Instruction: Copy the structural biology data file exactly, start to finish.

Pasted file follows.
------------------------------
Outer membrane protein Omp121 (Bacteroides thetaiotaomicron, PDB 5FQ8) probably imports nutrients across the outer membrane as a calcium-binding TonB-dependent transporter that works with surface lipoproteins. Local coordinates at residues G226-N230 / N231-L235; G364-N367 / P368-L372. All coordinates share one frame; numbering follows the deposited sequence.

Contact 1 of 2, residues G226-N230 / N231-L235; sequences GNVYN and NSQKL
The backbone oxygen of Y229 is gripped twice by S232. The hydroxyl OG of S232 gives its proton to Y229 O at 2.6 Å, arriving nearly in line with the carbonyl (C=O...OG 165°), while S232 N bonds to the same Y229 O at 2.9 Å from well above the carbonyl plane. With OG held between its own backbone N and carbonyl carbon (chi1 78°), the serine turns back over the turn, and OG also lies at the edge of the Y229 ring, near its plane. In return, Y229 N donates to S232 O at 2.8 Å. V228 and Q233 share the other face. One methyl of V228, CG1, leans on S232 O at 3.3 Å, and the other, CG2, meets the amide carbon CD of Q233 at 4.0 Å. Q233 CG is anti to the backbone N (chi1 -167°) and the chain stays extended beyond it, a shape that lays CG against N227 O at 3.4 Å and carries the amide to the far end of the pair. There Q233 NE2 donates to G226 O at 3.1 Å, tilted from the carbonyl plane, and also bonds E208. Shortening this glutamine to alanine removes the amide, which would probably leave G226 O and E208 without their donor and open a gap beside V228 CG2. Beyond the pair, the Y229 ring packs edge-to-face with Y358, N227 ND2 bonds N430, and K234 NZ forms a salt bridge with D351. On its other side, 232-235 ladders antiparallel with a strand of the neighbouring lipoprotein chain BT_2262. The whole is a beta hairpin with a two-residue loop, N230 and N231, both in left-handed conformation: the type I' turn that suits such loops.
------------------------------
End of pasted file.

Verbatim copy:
Outer membrane protein Omp121 (Bacteroides thetaiotaomicron, PDB 5FQ8) probably imports nutrients across the outer membrane as a calcium-binding TonB-dependent transporter that works with surface lipoproteins. Local coordinates at residues G226-N230 / N231-L235; G364-N367 / P368-L372. All coordinates share one frame; numbering follows the deposited sequence.

Contact 1 of 2, residues G226-N230 / N231-L235; sequences GNVYN and NSQKL
The backbone oxygen of Y229 is gripped twice by S232. The hydroxyl OG of S232 gives its proton to Y229 O at 2.6 Å, arriving nearly in line with the carbonyl (C=O...OG 165°), while S232 N bonds to the same Y229 O at 2.9 Å from well above the carbonyl plane. With OG held between its own backbone N and carbonyl carbon (chi1 78°), the serine turns back over the turn, and OG also lies at the edge of the Y229 ring, near its plane. In return, Y229 N donates to S232 O at 2.8 Å. V228 and Q233 share the other face. One methyl of V228, CG1, leans on S232 O at 3.3 Å, and the other, CG2, meets the amide carbon CD of Q233 at 4.0 Å. Q233 CG is anti to the backbone N (chi1 -167°) and the chain stays extended beyond it, a shape that lays CG against N227 O at 3.4 Å and carries the amide to the far end of the pair. There Q233 NE2 donates to G226 O at 3.1 Å, tilted from the carbonyl plane, and also bonds E208. Shortening this glutamine to alanine removes the amide, which would probably leave G226 O and E208 without their donor and open a gap beside V228 CG2. Beyond the pair, the Y229 ring packs edge-to-face with Y358, N227 ND2 bonds N430, and K234 NZ forms a salt bridge with D351. On its other side, 232-235 ladders antiparallel with a strand of the neighbouring lipoprotein chain BT_2262. The whole is a beta hairpin with a two-residue loop, N230 and N231, both in left-handed conformation: the type I' turn that suits such loops.